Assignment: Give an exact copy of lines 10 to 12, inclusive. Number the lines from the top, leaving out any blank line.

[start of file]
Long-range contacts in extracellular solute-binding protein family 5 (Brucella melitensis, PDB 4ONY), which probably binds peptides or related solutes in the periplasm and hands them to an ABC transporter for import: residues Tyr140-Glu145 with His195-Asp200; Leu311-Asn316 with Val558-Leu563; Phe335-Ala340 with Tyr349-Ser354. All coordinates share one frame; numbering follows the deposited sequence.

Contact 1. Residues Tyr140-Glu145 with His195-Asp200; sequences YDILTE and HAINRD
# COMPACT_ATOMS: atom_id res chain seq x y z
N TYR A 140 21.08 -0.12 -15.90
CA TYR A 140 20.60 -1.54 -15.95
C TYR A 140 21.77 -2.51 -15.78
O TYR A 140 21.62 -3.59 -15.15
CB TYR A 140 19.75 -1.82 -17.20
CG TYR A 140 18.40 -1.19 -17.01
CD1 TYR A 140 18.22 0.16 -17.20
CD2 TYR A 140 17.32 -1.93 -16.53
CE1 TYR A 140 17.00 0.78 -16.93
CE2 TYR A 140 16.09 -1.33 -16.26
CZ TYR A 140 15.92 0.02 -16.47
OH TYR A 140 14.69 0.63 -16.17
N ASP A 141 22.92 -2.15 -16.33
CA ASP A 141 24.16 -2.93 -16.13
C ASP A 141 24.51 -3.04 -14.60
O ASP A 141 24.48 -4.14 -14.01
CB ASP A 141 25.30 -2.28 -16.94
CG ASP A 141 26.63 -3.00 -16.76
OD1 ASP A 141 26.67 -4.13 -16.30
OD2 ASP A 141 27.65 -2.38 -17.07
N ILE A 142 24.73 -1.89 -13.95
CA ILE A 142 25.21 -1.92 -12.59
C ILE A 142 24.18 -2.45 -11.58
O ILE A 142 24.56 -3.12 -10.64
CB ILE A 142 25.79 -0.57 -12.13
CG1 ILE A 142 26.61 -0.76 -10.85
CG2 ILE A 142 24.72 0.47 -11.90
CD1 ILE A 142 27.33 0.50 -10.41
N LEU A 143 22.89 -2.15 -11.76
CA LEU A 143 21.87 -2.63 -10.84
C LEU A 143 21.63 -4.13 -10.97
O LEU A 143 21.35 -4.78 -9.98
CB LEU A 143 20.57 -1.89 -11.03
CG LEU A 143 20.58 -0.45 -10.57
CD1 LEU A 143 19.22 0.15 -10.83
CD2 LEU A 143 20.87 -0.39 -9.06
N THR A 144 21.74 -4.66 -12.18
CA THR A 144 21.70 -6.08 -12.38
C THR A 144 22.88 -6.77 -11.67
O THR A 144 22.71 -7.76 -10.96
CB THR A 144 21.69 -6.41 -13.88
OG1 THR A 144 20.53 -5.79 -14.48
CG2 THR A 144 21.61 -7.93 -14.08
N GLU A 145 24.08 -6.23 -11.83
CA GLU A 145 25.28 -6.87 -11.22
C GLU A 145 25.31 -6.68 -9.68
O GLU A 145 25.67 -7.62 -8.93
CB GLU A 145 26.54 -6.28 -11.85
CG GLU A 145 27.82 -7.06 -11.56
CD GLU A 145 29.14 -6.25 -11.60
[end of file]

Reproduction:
CD1 TYR A 140 18.22 0.16 -17.20
CD2 TYR A 140 17.32 -1.93 -16.53
CE1 TYR A 140 17.00 0.78 -16.93